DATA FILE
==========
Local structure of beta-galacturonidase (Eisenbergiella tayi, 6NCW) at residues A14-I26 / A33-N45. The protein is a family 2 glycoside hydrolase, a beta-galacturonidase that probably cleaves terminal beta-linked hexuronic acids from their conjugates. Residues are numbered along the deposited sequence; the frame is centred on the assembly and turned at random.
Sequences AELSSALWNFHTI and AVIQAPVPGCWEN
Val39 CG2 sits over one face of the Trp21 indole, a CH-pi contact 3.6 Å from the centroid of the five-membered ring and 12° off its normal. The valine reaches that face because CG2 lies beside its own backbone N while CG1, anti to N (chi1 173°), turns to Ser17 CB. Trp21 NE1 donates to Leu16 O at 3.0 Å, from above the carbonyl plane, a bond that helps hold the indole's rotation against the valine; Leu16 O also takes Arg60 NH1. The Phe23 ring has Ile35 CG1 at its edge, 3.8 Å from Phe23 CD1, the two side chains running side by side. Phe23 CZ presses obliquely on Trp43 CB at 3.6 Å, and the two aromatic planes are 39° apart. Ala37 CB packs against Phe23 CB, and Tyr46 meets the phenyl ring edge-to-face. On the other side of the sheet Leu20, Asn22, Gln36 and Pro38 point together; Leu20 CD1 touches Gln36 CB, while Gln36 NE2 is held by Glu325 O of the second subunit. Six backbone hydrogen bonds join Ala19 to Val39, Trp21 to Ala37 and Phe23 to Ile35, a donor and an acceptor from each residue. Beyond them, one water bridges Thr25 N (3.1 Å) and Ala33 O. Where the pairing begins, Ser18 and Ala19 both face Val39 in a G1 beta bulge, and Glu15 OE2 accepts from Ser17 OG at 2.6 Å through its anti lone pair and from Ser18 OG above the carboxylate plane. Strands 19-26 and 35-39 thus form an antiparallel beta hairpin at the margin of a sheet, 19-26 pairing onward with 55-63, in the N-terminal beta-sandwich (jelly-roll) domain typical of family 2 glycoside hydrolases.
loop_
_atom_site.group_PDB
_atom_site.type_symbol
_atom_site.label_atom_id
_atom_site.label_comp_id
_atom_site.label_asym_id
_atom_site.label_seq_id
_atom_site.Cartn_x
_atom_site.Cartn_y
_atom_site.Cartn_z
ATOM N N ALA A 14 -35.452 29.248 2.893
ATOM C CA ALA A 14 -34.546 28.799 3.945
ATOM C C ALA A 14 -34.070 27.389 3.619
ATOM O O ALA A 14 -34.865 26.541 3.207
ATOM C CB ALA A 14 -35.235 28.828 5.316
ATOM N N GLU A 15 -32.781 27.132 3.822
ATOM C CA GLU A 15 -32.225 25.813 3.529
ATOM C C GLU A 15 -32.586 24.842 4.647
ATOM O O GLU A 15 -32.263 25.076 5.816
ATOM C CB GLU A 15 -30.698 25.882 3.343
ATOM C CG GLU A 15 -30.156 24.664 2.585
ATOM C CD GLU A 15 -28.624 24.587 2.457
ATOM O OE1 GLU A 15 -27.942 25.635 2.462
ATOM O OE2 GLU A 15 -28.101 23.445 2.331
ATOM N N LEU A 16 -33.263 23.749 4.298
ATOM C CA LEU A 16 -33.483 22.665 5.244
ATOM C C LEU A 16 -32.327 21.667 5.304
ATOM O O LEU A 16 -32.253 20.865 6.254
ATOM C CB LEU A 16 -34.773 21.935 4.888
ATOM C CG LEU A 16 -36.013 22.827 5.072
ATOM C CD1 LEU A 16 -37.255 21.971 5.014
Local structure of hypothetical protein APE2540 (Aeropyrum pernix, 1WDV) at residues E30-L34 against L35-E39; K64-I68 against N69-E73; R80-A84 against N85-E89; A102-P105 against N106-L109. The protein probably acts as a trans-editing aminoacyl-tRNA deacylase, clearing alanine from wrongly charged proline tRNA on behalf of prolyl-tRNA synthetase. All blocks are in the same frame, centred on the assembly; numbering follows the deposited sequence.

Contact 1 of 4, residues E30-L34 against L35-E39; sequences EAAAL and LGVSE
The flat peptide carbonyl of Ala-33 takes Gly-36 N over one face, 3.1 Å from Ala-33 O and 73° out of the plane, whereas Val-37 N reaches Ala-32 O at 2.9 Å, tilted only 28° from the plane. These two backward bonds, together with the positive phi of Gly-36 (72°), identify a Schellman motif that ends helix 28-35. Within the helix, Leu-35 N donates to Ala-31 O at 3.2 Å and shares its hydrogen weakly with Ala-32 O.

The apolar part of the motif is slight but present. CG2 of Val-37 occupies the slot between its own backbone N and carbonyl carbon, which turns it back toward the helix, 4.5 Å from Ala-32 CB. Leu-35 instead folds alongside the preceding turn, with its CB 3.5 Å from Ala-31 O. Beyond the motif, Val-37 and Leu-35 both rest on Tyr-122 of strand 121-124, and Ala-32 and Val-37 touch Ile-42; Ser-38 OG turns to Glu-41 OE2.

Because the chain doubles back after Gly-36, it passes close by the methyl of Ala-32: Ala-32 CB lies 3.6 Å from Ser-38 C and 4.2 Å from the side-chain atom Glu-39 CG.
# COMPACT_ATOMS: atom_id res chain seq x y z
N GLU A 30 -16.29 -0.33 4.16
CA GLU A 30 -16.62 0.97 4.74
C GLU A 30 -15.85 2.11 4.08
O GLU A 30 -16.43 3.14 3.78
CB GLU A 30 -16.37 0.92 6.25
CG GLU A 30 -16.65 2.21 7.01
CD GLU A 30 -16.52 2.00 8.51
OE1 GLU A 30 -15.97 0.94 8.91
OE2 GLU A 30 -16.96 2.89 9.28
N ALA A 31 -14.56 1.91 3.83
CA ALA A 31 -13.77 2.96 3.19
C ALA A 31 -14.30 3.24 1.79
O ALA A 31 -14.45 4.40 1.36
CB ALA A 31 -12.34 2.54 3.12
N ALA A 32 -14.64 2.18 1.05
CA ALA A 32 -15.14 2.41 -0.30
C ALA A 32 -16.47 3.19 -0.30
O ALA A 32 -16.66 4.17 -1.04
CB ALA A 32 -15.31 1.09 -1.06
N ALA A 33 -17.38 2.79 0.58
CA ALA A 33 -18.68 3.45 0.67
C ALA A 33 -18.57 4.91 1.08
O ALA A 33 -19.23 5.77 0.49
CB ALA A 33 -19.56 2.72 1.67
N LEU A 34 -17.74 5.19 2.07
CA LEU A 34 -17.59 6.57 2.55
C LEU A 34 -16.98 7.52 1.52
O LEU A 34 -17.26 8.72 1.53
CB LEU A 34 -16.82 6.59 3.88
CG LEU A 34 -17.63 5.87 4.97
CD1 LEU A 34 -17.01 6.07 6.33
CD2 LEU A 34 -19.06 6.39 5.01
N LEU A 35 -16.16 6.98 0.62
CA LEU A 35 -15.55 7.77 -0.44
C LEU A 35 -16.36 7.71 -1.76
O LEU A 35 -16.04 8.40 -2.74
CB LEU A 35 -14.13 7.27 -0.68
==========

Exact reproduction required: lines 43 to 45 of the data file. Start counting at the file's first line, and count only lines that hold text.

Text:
C GLU A 30 -15.85 2.11 4.08
O GLU A 30 -16.43 3.14 3.78
CB GLU A 30 -16.37 0.92 6.25